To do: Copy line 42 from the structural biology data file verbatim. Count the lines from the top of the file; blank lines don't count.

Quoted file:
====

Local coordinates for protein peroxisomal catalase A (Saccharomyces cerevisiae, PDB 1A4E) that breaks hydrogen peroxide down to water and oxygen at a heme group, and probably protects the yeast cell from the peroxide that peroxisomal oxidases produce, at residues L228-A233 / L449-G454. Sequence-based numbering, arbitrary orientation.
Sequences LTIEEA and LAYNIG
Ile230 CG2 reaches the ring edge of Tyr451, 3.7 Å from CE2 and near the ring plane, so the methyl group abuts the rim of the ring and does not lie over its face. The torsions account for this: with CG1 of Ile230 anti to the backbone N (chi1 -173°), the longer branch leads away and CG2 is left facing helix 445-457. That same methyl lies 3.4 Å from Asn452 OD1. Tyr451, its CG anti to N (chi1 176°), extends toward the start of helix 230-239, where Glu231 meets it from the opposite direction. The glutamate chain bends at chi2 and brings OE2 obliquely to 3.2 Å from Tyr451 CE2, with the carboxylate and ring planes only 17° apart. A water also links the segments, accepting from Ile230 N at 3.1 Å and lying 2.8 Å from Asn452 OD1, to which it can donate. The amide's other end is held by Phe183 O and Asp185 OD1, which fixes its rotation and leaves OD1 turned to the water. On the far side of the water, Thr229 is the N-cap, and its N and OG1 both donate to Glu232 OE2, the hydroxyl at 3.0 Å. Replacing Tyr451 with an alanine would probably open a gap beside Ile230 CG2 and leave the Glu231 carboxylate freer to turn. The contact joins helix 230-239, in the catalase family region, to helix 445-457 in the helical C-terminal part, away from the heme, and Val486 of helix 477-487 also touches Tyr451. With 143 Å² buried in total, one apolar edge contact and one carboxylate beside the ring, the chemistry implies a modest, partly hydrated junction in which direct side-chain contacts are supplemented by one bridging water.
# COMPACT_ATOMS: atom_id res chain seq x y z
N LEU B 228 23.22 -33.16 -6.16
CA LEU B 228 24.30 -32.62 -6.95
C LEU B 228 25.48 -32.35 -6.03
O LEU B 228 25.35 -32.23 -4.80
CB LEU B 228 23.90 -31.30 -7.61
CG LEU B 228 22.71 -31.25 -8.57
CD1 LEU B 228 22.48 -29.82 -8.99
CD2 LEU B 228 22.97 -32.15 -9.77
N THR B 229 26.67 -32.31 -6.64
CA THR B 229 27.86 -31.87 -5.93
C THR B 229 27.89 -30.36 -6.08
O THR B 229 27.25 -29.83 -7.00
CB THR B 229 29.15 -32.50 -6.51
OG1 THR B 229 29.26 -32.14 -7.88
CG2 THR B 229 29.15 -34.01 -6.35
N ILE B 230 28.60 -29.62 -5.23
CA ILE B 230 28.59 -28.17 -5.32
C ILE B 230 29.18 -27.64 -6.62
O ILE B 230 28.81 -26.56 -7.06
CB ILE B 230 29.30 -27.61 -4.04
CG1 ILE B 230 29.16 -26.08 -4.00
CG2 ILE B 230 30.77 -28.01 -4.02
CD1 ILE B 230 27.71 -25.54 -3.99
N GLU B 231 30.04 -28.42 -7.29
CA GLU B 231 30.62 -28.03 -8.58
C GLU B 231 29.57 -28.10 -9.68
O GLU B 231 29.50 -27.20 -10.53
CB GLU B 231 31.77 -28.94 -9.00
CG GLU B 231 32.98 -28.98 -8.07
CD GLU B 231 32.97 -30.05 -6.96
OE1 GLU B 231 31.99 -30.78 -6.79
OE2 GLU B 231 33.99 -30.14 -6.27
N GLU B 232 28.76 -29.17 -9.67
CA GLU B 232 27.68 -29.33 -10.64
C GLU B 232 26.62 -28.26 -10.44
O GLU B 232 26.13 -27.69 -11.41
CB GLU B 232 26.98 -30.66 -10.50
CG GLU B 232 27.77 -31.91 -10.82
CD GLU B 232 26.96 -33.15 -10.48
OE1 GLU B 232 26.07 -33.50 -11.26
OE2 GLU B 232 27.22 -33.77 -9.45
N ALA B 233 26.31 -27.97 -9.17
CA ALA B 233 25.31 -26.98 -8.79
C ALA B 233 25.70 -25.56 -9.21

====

CG GLU B 232 27.77 -31.91 -10.82